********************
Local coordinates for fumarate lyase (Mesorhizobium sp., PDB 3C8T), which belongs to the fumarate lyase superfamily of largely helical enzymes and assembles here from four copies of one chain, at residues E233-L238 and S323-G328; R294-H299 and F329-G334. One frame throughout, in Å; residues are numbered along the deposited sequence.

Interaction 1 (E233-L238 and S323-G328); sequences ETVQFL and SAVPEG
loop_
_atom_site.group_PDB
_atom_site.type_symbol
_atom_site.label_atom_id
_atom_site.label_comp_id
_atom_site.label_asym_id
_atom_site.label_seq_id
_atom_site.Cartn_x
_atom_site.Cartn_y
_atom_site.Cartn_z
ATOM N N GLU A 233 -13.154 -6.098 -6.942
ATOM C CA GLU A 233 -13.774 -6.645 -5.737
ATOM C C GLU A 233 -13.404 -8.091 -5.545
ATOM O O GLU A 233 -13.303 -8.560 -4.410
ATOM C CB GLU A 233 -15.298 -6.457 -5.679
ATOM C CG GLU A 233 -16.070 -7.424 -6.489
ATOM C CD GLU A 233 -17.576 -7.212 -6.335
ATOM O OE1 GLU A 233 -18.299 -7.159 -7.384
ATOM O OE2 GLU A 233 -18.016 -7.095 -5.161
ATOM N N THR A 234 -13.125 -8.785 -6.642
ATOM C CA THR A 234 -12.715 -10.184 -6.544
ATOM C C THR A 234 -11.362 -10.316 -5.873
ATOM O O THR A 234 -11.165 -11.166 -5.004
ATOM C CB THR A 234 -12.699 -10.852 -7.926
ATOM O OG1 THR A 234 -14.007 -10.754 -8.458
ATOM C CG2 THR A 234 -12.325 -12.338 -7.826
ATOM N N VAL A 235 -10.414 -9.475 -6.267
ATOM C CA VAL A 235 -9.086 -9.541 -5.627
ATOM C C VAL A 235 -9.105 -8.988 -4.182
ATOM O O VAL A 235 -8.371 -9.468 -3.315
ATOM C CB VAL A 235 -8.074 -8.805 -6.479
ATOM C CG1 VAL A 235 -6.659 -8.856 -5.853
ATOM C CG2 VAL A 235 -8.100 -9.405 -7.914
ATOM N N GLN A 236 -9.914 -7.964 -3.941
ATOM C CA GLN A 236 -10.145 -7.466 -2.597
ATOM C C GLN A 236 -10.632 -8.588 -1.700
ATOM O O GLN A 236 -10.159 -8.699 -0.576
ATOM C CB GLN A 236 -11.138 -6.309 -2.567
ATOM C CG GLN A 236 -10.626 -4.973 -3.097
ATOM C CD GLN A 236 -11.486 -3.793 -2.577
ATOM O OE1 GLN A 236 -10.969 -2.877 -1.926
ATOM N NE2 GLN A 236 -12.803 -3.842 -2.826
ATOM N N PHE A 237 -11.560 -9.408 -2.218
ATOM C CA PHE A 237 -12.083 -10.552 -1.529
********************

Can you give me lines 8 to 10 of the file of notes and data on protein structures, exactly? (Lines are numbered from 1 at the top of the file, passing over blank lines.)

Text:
_atom_site.label_asym_id
_atom_site.label_seq_id
_atom_site.Cartn_x